"That system has been deployed in shallower water, but it has never been deployed at 5,000 feet of water, so we have to be careful," he said.
The spill, moving slowly north and spreading east and west, was about 30 miles from the Chandeleur Islands off the Louisiana coast Tuesday. The Coast Guard said kinks in the pipe were helping stem the flow of oil.
From the air Monday afternoon, the oil spill reached as far as the eye could see. There was little evidence of a major cleanup, with only a handful of vessels near the site of the leak.
The oil sheen was of a shiny light blue color, translucent and blending with the water, but a distinct edge between the oil slick and the sea could be seen stretching for miles.
George Crozier, oceanographer and executive director at the Dauphin Island Sea Lab in Alabama, said he was studying wind and ocean currents driving the oil.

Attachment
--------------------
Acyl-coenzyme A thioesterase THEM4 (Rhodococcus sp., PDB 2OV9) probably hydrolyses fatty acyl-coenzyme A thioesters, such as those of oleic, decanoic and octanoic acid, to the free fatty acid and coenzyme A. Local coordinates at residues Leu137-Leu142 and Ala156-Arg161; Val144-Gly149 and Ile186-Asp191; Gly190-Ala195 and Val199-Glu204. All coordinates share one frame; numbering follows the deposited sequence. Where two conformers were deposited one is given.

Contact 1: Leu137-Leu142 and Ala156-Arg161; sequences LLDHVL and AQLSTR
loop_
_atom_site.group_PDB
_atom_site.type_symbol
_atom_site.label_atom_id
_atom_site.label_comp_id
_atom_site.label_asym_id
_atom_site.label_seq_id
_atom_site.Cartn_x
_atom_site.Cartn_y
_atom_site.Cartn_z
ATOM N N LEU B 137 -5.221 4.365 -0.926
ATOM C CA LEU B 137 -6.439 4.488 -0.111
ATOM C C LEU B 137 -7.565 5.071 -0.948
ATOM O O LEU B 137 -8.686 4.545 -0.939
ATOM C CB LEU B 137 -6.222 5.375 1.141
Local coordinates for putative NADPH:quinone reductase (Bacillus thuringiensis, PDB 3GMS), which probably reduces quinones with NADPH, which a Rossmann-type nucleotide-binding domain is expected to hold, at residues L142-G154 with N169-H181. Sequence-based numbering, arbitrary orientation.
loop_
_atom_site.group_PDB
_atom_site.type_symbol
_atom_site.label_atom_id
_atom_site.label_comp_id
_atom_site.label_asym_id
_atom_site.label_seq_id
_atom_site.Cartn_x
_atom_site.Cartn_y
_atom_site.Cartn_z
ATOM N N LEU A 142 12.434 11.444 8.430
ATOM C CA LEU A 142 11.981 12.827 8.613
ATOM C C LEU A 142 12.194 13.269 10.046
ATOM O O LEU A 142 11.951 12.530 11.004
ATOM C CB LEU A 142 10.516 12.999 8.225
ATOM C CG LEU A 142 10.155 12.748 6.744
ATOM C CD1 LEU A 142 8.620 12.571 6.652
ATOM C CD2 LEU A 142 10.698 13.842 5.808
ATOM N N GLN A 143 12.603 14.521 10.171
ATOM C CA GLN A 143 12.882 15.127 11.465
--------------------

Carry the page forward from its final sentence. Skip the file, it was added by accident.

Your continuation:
He said Pensacola, Fla., is probably the eastern edge of the threatened area, though no one really knows what the effects will be.
"We've never seen anything like this magnitude," he said. "The problems are going to be on the beaches themselves. That's where it will be really visible."
Aaron Viles, director for the New Orleans-based environmental group Gulf Restoration Network, said he flew over the spill Sunday and saw what was likely a sperm whale in the oil sheen.
"There are going to be significant marine impacts," he said.
Concern Monday focused on the Chandeleur and Breton barrier islands in Louisiana, where thousands of birds are nesting.
"It's already a fragile system. It would be devastating to see anything happen to that system," said Mark Kulp, a University of New Orleans geologist.
Oil makes it difficult for birds to fly or float on the water's surface. Plant life can also suffer serious harm.
Whales have been spotted near the oil spill, though they did not seem to be in any distress. The spill also threatened oyster beds in Breton Sound on the eastern side of the Mississippi River. Harvesters could only watch and wait.
"That's our main oyster-producing area," said John Tesvich, a fourth-generation oyster farmer with Port Sulphur Fisheries Co. His company has about 4,000 acres of oyster grounds that could be affected if the spill worsens.